Press


September, 2016 - 1859 Magazine - Cover Story: Pollinator Plight

Redefining sustainability amidst a disappearing West

written by Tricia Louvar photos by Eugene Pavlov


“I wouldn’t stand there,” said Matt Morris, apiarist, bee educator and co-owner of Mickelberry Gardens. “The bees will get stuck in your hair. Always stand to the side of a thriving hive.”

Point taken. I quickly switched positions, since I hadn’t yet put on a borrowed bee suit and helmet with veil. “Thriving” is euphemistic for 50,000 bees inside the industry standard Langstroth beehive. The bee activity on the outside looked like an aerial view of Iowa Hawkeye fans at a stadium’s exit.

Morris, 37, tended to three of the five beehives along a hedgerow in Troutdale. He wore a T-shirt that read Honey Lover. He, along with this wife, Madelyn, started Mickelberry Gardens, which manufactures local honey herbal remedies in a 2,500-square-foot former grocery space near a busy intersection in Gresham.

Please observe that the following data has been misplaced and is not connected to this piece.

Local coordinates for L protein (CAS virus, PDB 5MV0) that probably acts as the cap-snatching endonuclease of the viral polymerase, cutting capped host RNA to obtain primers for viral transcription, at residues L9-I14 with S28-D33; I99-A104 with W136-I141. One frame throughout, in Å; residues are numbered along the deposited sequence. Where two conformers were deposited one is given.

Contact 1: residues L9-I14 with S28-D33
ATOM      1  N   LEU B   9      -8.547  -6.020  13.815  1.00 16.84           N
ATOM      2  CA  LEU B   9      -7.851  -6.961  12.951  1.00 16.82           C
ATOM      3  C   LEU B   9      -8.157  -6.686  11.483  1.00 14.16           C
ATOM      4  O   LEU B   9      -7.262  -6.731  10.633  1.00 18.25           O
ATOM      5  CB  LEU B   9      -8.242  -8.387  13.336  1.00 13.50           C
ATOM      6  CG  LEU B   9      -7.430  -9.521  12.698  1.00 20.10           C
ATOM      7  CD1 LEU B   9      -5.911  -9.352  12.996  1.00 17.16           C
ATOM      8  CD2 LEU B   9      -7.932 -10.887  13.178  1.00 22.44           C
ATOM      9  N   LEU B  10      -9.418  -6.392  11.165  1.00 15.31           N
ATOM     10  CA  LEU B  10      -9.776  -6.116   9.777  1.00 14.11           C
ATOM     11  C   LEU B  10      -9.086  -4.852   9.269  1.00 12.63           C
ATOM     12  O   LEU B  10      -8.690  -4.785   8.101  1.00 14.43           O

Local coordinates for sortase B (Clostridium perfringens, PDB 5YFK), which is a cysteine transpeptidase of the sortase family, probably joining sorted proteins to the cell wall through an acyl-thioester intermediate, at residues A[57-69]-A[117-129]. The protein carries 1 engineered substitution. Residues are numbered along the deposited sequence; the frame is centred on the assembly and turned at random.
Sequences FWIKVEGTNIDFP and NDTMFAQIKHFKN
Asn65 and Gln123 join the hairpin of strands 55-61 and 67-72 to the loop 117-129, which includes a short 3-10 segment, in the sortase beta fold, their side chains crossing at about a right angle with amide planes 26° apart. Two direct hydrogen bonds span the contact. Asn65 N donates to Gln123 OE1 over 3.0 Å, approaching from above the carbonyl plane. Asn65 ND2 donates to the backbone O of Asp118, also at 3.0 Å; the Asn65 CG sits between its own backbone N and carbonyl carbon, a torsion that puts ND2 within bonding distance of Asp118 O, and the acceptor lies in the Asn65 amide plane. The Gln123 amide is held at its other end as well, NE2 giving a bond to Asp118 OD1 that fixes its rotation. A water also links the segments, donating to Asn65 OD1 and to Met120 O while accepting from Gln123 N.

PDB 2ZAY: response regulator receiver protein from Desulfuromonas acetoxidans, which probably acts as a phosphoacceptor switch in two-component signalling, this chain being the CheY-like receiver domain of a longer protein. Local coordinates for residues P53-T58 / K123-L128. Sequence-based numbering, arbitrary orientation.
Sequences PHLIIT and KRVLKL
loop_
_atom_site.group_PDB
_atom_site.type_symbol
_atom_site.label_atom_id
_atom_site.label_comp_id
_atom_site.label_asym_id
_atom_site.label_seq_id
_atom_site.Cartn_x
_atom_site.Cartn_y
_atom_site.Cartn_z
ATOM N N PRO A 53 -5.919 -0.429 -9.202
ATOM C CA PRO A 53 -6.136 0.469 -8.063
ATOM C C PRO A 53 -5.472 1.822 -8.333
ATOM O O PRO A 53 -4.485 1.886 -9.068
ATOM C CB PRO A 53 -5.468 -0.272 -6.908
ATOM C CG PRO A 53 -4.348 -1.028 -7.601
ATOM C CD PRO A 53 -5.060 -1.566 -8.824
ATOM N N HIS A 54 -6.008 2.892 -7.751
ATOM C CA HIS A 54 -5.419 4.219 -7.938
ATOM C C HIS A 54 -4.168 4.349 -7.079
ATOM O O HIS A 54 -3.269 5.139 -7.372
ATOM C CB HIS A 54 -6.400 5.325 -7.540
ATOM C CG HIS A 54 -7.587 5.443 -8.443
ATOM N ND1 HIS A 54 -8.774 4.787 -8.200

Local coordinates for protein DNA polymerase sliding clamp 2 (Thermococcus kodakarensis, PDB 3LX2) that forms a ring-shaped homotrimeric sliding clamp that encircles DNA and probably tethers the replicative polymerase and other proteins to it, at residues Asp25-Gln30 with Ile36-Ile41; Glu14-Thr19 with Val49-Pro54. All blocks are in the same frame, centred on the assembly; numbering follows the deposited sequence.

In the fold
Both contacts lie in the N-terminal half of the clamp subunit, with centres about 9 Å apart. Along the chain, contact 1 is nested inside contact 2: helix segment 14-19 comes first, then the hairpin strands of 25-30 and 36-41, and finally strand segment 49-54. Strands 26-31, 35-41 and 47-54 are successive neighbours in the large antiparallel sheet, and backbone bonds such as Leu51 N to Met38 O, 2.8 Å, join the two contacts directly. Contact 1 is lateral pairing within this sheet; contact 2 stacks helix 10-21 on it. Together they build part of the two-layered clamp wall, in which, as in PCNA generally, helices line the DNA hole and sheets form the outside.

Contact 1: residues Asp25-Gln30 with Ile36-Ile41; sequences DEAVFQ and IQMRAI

Morris waved a smoker around the beehive to disorient the bees before lifting the lid. “I think many of us come together knowing the honey bees are in trouble,” he said. “We want to be proactive and help. We want to be self-sustaining.”

Read full article here: https://www.1859oregonmagazine.com/business/pollinator-plight

 

June 2016 - Country Gardens Magazine - Trading Post

June 2016 - The Sound Outlook for Marlene's Market and Deli - article written by Madelyn

Summer 2014 - Cordella Magazine - Issue One - Mickelberry Gardens

 

Madelyn Morris is an herbalist and gardener. In 2011 she started an herbal honey company with her husband, who raises honeybees. Based in Portland, Oregon, they have built their business around local bee products and folk medicine-based herbal remedies.  

Madelyn has developed their product line of honey tonics, salves, balms, and soaps, and attends to the myriad details of running a small business.  

In the four years since they started with a single farmers market booth, they have grown to having five employees and customers all over Oregon and Washington.

Madelyn is thirty years old and has lived in Portland, Oregon for most of her life.

Read the full interview here: http://www.cordella.org/issue-one/#/mickelberry/

Fall 2013 - Oregonian - Advertisement for New Seasons Market